o Kernel modutils  2.1.121  # insmod -V

    If you need to build the NVIDIA kernel module:

  o binutils         2.9.5    # size --version
  o GNU make         3.77     # make --version
  o gcc              2.91.66  # gcc --version
  o glibc            2.0      # /lib/libc.so.6
So no, there's no way to make that work on Slackware 7.1. Period.

Last edited by Didier Spaier; 08-03-2014 at 10:01 AM.
 
Old 08-03-2014, 12:52 PM   #28
stf92
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I'm well aware of that README file. To make the driver work, Slackware 9.1 is enough. But this thread was not about a video card installation. It was about the uname command. I'm running the installer in a CPU that is newer than the GPU, and the installer gets confused. I don't care if he relied on the OS to know the CPU type, he should have got it right.
 
Old 08-03-2014, 01:34 PM   #29
Didier Spaier
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Quote:
Originally Posted by stf92 View Post
I'm running the installer in a CPU that is newer than the GPU, and the installer gets confused. I don't care if he relied on the OS to know the CPU type, he should have got it right.
Just tell us how it could have done that, in other words from where it could have got the "i686" information.

You certainly know that any program that needs an information as input, can get it either
  • from the user,
  • from a file where it is recorded,
  • or from an output of another program.
So please tell us from where the NVIDIA installer can get the "machine is an i686" information in case of a Slackware 7.1 system.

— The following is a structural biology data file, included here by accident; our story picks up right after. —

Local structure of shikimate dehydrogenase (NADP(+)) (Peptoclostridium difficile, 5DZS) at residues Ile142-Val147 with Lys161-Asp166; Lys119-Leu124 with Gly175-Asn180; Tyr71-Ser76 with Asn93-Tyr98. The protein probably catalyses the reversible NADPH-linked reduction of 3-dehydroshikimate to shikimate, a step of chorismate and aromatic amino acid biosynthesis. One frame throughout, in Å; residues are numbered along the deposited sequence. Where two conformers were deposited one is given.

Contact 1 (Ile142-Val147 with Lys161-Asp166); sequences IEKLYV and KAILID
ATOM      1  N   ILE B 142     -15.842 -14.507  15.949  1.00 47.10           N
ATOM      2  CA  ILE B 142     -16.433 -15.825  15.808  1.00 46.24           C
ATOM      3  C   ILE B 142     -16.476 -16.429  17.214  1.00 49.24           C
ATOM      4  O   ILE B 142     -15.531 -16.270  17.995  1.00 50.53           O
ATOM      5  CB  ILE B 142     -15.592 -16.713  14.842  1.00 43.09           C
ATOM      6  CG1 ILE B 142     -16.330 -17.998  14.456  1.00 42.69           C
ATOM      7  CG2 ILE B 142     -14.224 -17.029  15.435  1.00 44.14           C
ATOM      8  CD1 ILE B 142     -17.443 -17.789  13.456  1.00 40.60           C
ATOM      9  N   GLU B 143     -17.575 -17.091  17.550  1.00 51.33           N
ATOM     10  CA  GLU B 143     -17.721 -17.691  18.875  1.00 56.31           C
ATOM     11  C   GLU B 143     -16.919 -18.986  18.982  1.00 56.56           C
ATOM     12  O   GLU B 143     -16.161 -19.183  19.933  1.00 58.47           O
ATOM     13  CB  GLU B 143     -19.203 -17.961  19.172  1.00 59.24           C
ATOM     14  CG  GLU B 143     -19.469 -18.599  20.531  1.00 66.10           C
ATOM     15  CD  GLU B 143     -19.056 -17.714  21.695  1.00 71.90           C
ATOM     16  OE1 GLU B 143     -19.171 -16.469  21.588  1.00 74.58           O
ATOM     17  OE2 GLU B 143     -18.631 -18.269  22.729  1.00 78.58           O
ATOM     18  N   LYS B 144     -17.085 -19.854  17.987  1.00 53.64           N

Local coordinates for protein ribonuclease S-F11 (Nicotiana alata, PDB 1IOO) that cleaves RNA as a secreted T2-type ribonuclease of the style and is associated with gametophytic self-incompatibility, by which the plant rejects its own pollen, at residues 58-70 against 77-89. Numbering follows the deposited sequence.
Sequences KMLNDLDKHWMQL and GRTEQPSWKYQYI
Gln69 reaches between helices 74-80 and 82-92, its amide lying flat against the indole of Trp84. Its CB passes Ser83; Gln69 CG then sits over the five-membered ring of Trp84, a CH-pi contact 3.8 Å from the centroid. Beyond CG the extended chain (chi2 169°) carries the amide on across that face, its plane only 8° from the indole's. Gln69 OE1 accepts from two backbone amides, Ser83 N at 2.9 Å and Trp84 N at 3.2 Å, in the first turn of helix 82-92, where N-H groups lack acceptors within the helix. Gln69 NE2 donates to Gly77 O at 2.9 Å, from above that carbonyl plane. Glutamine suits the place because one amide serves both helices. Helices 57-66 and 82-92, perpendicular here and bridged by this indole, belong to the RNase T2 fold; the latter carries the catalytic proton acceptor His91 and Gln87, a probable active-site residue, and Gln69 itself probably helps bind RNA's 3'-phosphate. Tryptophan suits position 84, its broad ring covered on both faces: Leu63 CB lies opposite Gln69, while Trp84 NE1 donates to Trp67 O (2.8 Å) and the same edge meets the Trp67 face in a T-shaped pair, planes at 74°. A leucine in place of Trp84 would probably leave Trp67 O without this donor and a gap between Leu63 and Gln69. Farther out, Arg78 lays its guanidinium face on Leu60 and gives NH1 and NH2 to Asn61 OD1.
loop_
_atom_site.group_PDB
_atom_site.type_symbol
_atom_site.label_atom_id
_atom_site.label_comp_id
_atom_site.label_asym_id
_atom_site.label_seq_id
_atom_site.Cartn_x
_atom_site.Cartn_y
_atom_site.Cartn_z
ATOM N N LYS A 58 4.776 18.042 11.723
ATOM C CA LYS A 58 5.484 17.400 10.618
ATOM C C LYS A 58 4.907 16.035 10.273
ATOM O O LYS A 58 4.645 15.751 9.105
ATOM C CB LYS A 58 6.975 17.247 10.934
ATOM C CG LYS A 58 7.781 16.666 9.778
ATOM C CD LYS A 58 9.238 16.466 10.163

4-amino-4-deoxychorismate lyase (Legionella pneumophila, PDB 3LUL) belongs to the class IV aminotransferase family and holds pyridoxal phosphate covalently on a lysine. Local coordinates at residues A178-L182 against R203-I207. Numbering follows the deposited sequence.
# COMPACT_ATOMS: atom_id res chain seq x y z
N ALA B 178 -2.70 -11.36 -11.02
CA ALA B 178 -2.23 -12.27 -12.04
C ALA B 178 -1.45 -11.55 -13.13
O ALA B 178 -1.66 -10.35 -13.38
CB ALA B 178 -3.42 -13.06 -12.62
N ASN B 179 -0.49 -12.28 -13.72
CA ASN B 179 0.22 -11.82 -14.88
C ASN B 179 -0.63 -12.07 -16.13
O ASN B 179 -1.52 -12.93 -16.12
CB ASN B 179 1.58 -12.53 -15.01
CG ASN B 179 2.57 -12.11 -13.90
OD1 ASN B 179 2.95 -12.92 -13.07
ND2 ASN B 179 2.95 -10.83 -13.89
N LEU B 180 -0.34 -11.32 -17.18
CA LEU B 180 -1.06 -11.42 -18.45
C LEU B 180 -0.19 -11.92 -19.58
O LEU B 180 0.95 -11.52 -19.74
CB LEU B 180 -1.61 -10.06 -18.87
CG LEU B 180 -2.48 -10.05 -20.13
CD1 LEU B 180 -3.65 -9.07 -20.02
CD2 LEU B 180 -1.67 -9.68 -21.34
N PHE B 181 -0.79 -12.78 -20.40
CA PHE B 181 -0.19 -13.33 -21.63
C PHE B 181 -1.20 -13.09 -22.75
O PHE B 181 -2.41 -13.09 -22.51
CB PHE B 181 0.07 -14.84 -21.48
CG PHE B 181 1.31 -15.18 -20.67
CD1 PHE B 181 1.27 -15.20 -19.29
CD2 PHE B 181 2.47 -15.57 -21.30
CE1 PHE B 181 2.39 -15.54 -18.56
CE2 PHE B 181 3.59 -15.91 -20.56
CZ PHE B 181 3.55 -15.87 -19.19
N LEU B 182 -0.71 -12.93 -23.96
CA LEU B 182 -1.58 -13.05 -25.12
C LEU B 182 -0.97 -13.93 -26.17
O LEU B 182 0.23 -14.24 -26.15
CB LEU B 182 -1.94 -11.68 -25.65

Last edited by Didier Spaier; 08-03-2014 at 01:38 PM.
 
Old 08-03-2014, 01:39 PM   #30
T3slider
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1. You are complaining about an OS that has been deprecated for many years. Nothing will be done to fix it.
2. You are complaining because the installer for an application that is known not to work on that OS, failed to work on that OS.
3. You have posted 11 times in this thread about your dissatisfaction knowing that it will never be fixed (again, it is completely deprecated and has been for many years).
4. You haven't indicated an actual problem here -- is there an application that will actually work on that out-dated OS that is tripping up on uname output, or is it simply a matter of principal?

This forum seems to be increasingly used for ranting but in general I think it's supposed to help solve problems...I don't know what problem you are having. Why are you using a 14-year-old operating system when the machine appears to be able to handle something at least slightly newer? The earliest I would go in order to support old hardware is Slackware 11.0 (which has also reached EOL).

[edit] The last time Slackware 7.1 had a package update was in 2002! It has been completely unsupported for 12 years! Why are we having this discussion!? [/edit]

Last edited by T3slider; 08-03-2014 at 01:47 PM.